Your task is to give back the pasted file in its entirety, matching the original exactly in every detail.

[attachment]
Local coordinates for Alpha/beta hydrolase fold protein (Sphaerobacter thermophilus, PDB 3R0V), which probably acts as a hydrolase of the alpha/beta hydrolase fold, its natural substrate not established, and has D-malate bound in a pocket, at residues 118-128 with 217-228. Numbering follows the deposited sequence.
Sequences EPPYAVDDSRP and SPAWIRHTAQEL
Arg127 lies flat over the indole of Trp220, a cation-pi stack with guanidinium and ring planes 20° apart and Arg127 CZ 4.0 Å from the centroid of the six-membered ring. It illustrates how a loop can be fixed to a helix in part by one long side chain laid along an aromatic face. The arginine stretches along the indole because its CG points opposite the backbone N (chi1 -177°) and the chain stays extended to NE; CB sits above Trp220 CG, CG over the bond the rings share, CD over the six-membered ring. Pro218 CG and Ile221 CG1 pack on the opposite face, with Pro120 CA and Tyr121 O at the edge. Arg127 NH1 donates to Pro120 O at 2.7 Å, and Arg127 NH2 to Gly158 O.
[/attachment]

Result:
Local coordinates for Alpha/beta hydrolase fold protein (Sphaerobacter thermophilus, PDB 3R0V), which probably acts as a hydrolase of the alpha/beta hydrolase fold, its natural substrate not established, and has D-malate bound in a pocket, at residues 118-128 with 217-228. Numbering follows the deposited sequence.
Sequences EPPYAVDDSRP and SPAWIRHTAQEL
Arg127 lies flat over the indole of Trp220, a cation-pi stack with guanidinium and ring planes 20° apart and Arg127 CZ 4.0 Å from the centroid of the six-membered ring. It illustrates how a loop can be fixed to a helix in part by one long side chain laid along an aromatic face. The arginine stretches along the indole because its CG points opposite the backbone N (chi1 -177°) and the chain stays extended to NE; CB sits above Trp220 CG, CG over the bond the rings share, CD over the six-membered ring. Pro218 CG and Ile221 CG1 pack on the opposite face, with Pro120 CA and Tyr121 O at the edge. Arg127 NH1 donates to Pro120 O at 2.7 Å, and Arg127 NH2 to Gly158 O.